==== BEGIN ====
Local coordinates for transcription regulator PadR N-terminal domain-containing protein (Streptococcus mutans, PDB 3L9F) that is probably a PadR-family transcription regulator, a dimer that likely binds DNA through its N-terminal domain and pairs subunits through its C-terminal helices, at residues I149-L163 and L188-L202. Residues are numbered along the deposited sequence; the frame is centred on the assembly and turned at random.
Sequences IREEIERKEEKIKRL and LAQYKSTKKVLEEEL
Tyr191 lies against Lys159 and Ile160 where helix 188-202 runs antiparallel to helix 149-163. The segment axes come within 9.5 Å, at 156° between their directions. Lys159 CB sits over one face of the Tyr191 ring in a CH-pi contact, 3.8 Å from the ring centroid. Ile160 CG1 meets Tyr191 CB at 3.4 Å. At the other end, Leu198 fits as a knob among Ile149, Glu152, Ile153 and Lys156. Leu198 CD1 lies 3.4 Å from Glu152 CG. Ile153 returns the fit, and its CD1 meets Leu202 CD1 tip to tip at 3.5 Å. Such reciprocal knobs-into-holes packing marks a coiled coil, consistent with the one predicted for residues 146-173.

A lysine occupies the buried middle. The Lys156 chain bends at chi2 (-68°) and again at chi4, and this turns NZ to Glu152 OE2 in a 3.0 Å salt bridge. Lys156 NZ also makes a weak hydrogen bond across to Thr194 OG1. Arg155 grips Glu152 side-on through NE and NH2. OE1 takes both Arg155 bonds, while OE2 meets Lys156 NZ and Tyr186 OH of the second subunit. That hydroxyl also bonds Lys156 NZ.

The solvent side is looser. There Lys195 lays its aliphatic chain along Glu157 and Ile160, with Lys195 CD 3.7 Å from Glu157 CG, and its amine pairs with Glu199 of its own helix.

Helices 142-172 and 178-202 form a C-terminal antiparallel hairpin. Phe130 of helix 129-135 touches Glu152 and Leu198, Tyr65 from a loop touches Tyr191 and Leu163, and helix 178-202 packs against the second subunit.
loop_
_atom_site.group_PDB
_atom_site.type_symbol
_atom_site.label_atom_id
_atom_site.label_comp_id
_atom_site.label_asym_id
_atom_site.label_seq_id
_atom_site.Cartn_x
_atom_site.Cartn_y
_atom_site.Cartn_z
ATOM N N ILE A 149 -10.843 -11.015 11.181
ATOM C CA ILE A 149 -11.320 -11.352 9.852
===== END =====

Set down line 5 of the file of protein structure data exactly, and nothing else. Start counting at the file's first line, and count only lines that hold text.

The solvent side is looser. There Lys195 lays its aliphatic chain along Glu157 and Ile160, with Lys195 CD 3.7 Å from Glu157 CG, and its amine pairs with Glu199 of its own helix.